Donating Blood is a Lifesaving HabitDr. Larry Antonucci's Blog Posts
Jan. 25, 2023
January is National Blood Donor Month – a time to celebrate and recognize regular blood donors and encourage others to join the lifesaving cause. The recognition month was established on Dec. 31, 1969, when President Richard Nixon proclaimed January 1970 as the first National Blood Donor Month. In part, his proclamation said, “Genuine concern for his fellowman has always distinguished the American citizen. That concern finds daily expression in countless acts of voluntary service to the less fortunate, the sick, and the injured. No manifestation of this generosity of spirit is more expressive, and no gift more priceless in time of personal crisis, than the donation of one’s blood. The voluntary blood donor truly gives life itself.”
Blood donation helps save lives because there is no substitute – no manufactured substance – that can heal the way blood does. Whole blood donations are processed into blood components, like plasma and red blood cells, which can be used to help treat cancer, anemia and leukemia or can be used to help people undergoing surgery for illness or injury.
Lee Health uses approximately 800 units of blood each week to care for adult and pediatric patients within our health system. Blood has a relatively short shelf life, so we need to replenish it often, which we do through our Blood Centers and blood drives that are held throughout our community. We just recently added a new, state-of-the-art blood mobile to our fleet, so we now have three blood mobiles that travel to high schools, churches, retirement facilities and other locations throughout Lee County to help ensure our blood supply remains at a healthy level.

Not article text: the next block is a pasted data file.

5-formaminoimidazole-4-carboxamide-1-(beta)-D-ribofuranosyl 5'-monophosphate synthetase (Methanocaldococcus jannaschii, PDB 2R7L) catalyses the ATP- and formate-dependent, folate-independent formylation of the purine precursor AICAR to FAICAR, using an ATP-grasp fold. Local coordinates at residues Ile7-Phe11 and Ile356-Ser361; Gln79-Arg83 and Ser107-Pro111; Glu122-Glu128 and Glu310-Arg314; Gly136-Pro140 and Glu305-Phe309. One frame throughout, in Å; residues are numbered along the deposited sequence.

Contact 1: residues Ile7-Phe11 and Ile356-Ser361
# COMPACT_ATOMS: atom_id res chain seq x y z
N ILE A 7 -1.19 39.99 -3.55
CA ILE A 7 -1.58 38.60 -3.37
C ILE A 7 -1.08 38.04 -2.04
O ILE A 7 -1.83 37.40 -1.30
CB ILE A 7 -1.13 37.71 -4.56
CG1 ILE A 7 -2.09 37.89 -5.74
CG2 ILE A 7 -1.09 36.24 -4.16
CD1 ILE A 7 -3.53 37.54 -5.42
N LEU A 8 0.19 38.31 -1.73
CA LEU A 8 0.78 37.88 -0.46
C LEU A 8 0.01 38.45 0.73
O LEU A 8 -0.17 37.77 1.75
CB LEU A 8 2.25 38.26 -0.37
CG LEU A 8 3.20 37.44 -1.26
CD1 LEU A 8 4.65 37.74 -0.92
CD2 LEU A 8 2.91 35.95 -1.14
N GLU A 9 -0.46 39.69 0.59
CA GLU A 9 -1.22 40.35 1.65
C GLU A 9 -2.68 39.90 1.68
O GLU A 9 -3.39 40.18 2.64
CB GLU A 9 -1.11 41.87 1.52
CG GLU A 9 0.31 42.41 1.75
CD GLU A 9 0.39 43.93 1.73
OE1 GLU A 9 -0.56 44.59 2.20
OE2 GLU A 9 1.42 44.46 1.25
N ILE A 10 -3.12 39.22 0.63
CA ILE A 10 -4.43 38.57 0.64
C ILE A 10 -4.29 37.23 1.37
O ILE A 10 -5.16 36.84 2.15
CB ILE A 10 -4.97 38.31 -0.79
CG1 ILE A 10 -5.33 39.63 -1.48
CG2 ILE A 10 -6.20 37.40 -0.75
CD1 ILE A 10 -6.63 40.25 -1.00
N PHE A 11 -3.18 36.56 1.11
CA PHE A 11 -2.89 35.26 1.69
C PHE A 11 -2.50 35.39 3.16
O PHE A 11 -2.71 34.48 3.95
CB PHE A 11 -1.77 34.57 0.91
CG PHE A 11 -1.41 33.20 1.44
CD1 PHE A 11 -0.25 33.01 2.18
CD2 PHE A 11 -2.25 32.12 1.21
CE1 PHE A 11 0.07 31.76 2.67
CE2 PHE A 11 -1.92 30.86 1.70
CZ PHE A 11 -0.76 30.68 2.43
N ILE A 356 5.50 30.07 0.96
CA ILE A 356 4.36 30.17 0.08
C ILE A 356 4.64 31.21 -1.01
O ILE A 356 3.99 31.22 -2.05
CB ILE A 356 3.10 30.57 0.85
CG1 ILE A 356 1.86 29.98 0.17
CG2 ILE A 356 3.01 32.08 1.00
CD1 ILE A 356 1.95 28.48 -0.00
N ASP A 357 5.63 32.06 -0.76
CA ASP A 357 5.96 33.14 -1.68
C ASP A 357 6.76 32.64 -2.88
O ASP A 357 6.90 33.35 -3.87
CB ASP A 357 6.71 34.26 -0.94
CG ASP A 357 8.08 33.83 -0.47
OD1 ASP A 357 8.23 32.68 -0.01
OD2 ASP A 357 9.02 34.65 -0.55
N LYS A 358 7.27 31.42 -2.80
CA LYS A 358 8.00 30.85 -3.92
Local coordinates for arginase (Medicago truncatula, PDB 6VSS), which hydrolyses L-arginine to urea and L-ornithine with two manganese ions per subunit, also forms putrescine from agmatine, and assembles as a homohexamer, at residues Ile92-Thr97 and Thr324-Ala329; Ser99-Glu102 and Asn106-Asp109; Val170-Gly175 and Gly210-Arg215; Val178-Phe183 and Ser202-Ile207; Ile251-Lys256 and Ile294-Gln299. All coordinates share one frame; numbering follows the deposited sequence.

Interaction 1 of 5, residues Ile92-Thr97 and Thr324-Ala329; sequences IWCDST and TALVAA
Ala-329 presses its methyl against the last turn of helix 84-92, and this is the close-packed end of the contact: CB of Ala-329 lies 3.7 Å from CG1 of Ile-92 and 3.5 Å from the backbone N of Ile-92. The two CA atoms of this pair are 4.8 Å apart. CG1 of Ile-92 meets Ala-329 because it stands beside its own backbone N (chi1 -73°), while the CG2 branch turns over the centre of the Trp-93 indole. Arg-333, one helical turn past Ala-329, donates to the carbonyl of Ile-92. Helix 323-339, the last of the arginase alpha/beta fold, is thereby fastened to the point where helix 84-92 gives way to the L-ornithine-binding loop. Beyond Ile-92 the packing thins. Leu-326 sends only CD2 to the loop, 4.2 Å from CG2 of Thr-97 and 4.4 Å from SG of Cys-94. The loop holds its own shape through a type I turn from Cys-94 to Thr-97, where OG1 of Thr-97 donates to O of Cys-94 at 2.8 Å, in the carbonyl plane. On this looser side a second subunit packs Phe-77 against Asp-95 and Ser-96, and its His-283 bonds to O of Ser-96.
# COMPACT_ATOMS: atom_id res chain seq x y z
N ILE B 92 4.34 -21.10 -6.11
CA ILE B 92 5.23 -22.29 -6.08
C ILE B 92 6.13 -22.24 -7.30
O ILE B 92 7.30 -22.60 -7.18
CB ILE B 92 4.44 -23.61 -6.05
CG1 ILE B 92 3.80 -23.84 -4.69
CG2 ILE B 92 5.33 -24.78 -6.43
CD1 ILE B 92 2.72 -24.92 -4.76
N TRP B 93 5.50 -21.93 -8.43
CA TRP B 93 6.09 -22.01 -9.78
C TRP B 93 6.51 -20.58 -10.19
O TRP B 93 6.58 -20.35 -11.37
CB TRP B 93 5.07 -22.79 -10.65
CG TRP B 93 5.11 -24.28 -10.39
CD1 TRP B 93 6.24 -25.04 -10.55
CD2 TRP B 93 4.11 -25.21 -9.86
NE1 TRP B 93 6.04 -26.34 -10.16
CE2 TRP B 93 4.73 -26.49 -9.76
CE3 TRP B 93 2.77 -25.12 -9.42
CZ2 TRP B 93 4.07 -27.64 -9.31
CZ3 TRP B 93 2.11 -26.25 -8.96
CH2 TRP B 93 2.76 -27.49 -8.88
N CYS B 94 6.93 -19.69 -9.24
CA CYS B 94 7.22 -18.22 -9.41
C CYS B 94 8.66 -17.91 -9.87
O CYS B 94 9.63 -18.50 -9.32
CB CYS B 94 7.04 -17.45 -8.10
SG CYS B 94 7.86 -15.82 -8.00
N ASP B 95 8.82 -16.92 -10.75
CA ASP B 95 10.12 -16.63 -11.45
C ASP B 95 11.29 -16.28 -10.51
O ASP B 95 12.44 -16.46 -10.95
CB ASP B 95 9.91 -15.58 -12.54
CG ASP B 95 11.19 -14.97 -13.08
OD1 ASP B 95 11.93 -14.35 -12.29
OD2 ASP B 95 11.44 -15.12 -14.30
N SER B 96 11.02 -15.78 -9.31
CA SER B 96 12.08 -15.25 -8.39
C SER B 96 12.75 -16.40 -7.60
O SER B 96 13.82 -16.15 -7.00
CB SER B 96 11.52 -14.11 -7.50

All blood donations collected by Lee Health stay within our health system to treat our patients.
Donating blood is safe and easy. Before donating blood, the technician checks your pulse, blood pressure, body temperature and hemoglobin. Upon successful donation, you will also receive your cholesterol level and blood type. Donating blood allows your body to replenish its supply and helps the body function more efficiently. Most people can donate every 56 days.
The entire process takes about 45 minutes, including the mini-physical and simple medical history questionnaire, but the actual donation takes less than 15 minutes.
If you are interested in starting a new healthy habit, consider donating blood. A list of local blood drives can be found on our website, www.LeeHealth.org – just enter ‘blood drives’ in the search bar. You can also stop by one of our four Blood Centers Monday through Friday to donate. For more information, including donor requirements, Blood Center locations, hours of operation and more, visit www.LeeHealth.org/our-services/blood-centers/blood-donations. You can also check out a short video (www.vimeo.com/787723979) for a sneak peek of the new blood mobile and for inspiration on why you should consider donating blood.